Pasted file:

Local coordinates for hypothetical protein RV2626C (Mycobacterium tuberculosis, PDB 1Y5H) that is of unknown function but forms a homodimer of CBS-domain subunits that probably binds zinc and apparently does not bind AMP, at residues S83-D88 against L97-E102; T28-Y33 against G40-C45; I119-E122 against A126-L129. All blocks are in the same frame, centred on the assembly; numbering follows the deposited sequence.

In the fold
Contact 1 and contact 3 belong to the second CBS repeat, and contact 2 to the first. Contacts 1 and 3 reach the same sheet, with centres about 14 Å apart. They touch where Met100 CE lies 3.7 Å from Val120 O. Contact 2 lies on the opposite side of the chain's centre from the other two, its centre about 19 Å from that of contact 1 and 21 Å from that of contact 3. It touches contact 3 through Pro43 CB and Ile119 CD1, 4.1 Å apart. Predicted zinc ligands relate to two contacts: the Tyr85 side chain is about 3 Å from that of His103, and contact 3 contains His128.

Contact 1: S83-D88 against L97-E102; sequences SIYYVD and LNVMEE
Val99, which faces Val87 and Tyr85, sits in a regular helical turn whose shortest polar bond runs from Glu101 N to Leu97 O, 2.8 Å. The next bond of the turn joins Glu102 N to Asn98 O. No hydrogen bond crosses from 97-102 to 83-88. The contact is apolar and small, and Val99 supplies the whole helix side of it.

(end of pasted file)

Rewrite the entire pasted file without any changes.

Local coordinates for hypothetical protein RV2626C (Mycobacterium tuberculosis, PDB 1Y5H) that is of unknown function but forms a homodimer of CBS-domain subunits that probably binds zinc and apparently does not bind AMP, at residues S83-D88 against L97-E102; T28-Y33 against G40-C45; I119-E122 against A126-L129. All blocks are in the same frame, centred on the assembly; numbering follows the deposited sequence.

In the fold
Contact 1 and contact 3 belong to the second CBS repeat, and contact 2 to the first. Contacts 1 and 3 reach the same sheet, with centres about 14 Å apart. They touch where Met100 CE lies 3.7 Å from Val120 O. Contact 2 lies on the opposite side of the chain's centre from the other two, its centre about 19 Å from that of contact 1 and 21 Å from that of contact 3. It touches contact 3 through Pro43 CB and Ile119 CD1, 4.1 Å apart. Predicted zinc ligands relate to two contacts: the Tyr85 side chain is about 3 Å from that of His103, and contact 3 contains His128.

Contact 1: S83-D88 against L97-E102; sequences SIYYVD and LNVMEE
Val99, which faces Val87 and Tyr85, sits in a regular helical turn whose shortest polar bond runs from Glu101 N to Leu97 O, 2.8 Å. The next bond of the turn joins Glu102 N to Asn98 O. No hydrogen bond crosses from 97-102 to 83-88. The contact is apolar and small, and Val99 supplies the whole helix side of it.